Forensic Focus on COVID-19 (Part 4)
Unlocking the power of data
This is the fourth part in a Deloitte Forensic series around COVID-19 business impacts and steps you can proactively take to help respond to and recover from the outbreak and mitigate potential fraud and financial crime risks.
COVID-19 has resulted in significant negative economic and operational consequences for many organizations, as well as personal challenges for individuals to manage during these uncertain times. Many organizations, daily now, are analyzing the impact this crisis is taking on their supply chain, revenues streams, liquidity, and workforce, among a myriad of other impacts. The workforce is also affected by COVID-19. Two elements of the fraud triangle1—pressure and rationalization for organizations, employees, and third parties to perpetrate fraud during a time of crisis—typically rise, and anecdotal information to date informs us this crisis is no different.
The recent financial crisis of 2007–2008 may provide insight. After the crisis, a survey was conducted by the Association of Certified Fraud Examiners (ACFE) in which more than half of the certified fraud examiner (CFE) respondents indicated the number of occupational frauds they encountered during this financial crisis increased in comparison with prior years.2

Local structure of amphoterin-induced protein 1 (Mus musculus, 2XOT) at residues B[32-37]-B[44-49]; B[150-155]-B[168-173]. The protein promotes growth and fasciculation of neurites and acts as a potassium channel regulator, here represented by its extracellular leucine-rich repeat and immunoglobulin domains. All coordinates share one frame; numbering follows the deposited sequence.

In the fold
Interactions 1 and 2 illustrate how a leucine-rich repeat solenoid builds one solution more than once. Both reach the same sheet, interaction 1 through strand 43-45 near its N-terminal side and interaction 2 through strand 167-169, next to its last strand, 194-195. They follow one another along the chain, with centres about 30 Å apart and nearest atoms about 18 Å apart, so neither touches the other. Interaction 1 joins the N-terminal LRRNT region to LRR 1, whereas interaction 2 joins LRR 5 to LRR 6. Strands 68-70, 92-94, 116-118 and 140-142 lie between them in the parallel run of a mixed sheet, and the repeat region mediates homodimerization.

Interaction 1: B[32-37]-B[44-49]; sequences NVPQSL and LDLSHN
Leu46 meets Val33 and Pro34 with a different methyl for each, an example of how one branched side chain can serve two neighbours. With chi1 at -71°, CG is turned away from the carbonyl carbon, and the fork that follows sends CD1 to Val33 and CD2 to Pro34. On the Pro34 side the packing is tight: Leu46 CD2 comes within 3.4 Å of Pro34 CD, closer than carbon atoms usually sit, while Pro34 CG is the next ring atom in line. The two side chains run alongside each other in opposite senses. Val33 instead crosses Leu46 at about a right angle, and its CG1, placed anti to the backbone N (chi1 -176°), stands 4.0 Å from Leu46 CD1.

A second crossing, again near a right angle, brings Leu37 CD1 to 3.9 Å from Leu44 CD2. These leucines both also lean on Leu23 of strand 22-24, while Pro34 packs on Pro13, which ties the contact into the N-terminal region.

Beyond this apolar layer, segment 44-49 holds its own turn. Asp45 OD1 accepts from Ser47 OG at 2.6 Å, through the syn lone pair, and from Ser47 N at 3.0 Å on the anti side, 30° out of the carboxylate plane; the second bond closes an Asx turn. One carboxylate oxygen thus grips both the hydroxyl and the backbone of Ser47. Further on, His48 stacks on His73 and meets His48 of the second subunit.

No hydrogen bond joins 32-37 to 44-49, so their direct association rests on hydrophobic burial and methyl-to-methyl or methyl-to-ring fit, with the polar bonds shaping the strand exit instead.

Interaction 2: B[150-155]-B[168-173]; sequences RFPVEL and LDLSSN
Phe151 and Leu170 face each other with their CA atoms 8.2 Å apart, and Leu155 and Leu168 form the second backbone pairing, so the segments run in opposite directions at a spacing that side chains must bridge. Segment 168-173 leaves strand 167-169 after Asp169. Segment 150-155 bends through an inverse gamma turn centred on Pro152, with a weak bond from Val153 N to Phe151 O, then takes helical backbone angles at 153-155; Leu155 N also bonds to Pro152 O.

Many organizations, daily now, are analyzing the impact this crisis is taking on their supply chain, revenues streams, liquidity, and workforce, among a myriad of other impacts.
Additionally, in 2009, statistics from the US Securities and Exchange Commission(SEC) showed an increase in enforcement activities compared with 2008.3
Already during the current economic crisis, the SEC and US Department of Justice (DOJ) have identified fraud risks and issued notices that they will be actively investigating and prosecuting frauds stemming from or related to COVID-19.4
What is it about an economic crisis that causes organizations to become more vulnerable
to fraud? Factors such as financial pressure to meet earnings expectations, employees who feel the need to protect the company or themselves, and gaps in controls resulting from decisions the business has been forced to make may contribute to increased fraud risk. Examples of fraud risks an organization might face during this crisis include insider trading, disclosure-related frauds, improper revenue recognition, inappropriate capitalization of expenses, insurance fraud, vendor fraud, and procurement fraud, among many others.